training programs. That final trait, officially
called "behavior four, renew to get stronger,"
represents somewhat of a sea change for a
mostly nonunionized organization and sector
that has been heavily criticized for driving
teachers and principals toward burnout.
Seeing how Mr. Branson attempts to balance
the extended school days kipp is known
for with the personal needs of his staff
members was something Ms. Valerio was
After codifying the four vital behaviors
and imbuing the training system with
them, kipp's retention rates started to climb.
Seventy-eight percent of school founders
remained in their positions in 2009, and
that number grew to 82 percent by 2011,
according to numbers provided by the kipp
kipp's training initiatives are not limited
to leaders within the network. It also offers
professional development for other charter
and regular district school leaders.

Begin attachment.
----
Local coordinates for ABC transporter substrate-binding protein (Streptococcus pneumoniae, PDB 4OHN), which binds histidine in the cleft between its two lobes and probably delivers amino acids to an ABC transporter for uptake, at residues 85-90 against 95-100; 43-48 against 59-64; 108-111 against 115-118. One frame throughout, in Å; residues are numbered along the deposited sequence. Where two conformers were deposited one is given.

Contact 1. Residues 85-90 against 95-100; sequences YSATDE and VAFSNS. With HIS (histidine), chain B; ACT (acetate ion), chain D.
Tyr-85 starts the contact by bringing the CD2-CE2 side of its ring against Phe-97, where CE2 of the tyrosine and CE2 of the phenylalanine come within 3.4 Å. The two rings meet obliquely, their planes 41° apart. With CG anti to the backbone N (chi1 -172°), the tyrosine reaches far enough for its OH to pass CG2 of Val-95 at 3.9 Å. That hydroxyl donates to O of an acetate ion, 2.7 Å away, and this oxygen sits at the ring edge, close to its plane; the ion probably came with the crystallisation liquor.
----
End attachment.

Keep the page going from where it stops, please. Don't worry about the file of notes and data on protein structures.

With the help of a $50 million Investing in
Innovation, or i3, grant from the federal government,
kipp developed an eight-monthlong
leadership training program aimed at training
district administrators on kipp's principal
leadership development practices.
"Two of our principals have participated in
the kipp institute," said Kelvin Adams, the
superintendent in the St. Louis school district.
"And when we have trainings that kipp
wants to participate in, they can."
The training exchange is part of a unique
partnership between kipp and the St. Louis
district that was hammered out last summer.
As part of the deal, the district is providing
some kipp schools, including Ms. Valerio's,